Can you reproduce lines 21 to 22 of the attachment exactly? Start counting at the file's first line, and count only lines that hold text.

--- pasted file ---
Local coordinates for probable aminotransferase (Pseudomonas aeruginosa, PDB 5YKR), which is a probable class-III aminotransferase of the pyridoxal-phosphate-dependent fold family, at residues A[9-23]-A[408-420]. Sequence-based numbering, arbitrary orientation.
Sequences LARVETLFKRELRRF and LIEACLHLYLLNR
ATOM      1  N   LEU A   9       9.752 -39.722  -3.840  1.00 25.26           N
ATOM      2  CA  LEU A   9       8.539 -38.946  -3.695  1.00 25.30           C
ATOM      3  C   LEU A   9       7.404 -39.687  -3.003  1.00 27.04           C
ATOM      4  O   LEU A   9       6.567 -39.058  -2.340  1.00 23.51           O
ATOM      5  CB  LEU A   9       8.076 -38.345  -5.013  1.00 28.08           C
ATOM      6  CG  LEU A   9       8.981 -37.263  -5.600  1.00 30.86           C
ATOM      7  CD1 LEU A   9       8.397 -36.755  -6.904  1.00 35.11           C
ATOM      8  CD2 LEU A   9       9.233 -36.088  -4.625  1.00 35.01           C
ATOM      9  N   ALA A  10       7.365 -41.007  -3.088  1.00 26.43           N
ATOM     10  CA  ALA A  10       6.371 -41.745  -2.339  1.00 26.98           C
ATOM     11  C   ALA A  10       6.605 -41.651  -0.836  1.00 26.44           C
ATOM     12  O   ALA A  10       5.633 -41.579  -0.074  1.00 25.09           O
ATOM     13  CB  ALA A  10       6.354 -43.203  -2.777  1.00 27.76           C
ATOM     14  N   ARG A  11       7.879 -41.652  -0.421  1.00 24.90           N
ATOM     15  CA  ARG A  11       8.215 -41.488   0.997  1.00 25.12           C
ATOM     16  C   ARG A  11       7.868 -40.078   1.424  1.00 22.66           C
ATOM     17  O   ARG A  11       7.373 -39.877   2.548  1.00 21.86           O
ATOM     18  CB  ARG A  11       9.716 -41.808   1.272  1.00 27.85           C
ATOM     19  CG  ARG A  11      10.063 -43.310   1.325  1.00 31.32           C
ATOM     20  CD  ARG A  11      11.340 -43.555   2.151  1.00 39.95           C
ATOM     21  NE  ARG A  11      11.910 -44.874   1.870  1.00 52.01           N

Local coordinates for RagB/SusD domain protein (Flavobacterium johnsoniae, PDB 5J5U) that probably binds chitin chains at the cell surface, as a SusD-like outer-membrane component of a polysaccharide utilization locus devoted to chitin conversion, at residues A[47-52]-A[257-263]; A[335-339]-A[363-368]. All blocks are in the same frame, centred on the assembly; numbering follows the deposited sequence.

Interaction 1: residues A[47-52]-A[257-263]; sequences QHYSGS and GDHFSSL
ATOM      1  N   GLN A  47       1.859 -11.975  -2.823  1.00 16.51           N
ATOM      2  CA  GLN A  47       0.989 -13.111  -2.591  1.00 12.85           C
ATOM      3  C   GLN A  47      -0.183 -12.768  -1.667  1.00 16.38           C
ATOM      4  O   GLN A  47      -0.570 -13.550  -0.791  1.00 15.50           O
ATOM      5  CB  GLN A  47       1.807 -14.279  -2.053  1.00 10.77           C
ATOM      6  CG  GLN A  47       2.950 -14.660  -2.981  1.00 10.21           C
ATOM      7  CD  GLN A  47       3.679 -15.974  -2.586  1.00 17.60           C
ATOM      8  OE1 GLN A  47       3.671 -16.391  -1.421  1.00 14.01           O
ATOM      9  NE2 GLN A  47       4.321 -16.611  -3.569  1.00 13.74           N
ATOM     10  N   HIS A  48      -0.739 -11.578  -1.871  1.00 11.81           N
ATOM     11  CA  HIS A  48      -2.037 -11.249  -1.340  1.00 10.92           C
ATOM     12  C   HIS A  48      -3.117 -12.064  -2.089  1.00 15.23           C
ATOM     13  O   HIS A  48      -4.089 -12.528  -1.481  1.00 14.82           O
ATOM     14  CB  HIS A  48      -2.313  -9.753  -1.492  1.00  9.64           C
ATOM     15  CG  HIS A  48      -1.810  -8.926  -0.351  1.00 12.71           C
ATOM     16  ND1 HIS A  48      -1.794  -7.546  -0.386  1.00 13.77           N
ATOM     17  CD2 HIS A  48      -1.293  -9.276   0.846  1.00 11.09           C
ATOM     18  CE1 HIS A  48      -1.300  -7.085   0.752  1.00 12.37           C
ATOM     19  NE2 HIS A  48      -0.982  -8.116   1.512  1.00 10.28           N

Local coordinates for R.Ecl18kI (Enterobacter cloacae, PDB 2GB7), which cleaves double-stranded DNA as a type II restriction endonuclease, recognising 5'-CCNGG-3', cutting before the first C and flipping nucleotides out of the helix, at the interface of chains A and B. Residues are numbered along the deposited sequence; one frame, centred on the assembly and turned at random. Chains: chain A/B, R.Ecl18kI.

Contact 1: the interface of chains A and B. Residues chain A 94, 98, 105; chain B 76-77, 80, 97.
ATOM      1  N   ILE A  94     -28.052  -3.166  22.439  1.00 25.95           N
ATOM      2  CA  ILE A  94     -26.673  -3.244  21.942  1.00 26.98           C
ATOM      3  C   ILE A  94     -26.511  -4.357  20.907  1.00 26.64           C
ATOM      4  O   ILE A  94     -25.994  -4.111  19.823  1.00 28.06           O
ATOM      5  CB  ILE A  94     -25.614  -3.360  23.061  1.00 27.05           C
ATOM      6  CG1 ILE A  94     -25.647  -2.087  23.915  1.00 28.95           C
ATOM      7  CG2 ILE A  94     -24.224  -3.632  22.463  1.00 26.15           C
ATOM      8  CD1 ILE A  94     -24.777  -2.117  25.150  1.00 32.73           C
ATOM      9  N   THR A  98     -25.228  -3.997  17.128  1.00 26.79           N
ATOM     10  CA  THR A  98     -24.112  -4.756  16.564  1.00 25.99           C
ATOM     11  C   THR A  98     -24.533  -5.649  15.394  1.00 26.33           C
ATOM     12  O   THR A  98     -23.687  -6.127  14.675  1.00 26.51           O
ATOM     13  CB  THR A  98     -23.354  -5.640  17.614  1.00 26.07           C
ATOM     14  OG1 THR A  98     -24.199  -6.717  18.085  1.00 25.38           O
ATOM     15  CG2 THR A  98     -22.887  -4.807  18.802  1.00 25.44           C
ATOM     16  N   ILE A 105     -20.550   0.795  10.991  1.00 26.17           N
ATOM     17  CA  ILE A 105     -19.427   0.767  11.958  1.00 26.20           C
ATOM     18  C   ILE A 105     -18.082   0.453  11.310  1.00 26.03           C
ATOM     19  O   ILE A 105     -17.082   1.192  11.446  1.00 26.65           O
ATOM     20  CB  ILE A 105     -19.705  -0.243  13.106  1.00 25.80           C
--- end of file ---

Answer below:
ATOM     19  CG  ARG A  11      10.063 -43.310   1.325  1.00 31.32           C
ATOM     20  CD  ARG A  11      11.340 -43.555   2.151  1.00 39.95           C